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A unique low-cost private health insurance program in Namibia:

Protection from Health Shocks Including HIV/AIDS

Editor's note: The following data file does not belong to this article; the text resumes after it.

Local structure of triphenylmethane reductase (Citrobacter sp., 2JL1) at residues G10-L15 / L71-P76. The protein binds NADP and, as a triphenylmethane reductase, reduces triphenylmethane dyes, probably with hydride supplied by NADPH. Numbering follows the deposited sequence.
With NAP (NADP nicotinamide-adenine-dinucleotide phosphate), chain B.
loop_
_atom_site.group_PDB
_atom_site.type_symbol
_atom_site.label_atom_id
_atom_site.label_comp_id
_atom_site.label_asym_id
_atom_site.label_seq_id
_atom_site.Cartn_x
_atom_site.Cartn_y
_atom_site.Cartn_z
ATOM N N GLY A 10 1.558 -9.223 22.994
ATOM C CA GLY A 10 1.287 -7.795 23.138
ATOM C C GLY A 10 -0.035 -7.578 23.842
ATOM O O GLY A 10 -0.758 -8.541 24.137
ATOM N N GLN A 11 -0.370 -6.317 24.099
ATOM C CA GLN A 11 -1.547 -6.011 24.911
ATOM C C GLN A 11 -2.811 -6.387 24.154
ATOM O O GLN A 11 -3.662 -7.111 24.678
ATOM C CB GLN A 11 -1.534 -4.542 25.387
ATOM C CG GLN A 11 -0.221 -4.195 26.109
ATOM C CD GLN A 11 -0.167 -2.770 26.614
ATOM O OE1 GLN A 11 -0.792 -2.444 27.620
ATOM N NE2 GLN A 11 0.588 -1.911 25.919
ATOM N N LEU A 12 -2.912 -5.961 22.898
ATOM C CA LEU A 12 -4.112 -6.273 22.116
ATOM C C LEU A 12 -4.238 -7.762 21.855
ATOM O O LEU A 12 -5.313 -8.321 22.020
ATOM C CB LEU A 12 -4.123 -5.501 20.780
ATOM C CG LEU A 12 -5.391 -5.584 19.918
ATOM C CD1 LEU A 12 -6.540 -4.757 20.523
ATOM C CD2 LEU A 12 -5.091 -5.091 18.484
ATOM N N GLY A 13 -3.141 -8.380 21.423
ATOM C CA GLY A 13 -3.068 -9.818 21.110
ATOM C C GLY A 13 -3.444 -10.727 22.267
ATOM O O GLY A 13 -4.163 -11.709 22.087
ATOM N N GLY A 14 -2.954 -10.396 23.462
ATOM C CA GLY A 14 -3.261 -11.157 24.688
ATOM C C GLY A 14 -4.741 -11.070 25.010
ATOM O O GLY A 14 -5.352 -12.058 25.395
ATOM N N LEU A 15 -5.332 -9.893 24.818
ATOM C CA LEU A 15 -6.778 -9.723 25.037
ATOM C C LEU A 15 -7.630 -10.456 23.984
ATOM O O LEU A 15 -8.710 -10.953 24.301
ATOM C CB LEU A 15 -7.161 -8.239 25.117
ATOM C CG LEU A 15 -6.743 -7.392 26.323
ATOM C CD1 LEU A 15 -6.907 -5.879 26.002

In conclusion, despite the relatively well-functioning health care system in Namibia, uninsured households run considerable economic risks from health shocks. Although medical expenses are low on average, acute illnesses and injuries represent a large financial burden for low-income households. This provides substantial scope for risk-pooling through insurance. However, the lower quintiles are least likely to be insured, due mostly to the high premiums of traditional insurance schemes, making then unaffordable for the poor. Since 2004, the Okambilimbili pilot project has introduced new low-cost, thus affordable, private health insurance schemes in Namibia. Two of the defining characteristics of the new schemes are that they include full coverage of HIV/AIDS treatment and care, and that they pool HIVrelated risk to ensure financial viability of the schemes. The expectation is that these programs will 1) allow for better basic health care for low-income workers and their families; 2) protect individuals against health shocks including those related to HIV/AIDS and the potentially negative mitigating behaviors associated with shocks; 3) relieve some of the burden on the public health sector; and 4) improve productivity of workers (as a result of better health) and in the long-run, the economic growth of the country. Evaluations of the program are currently ongoing to quantify the impact of the insurance schemes.


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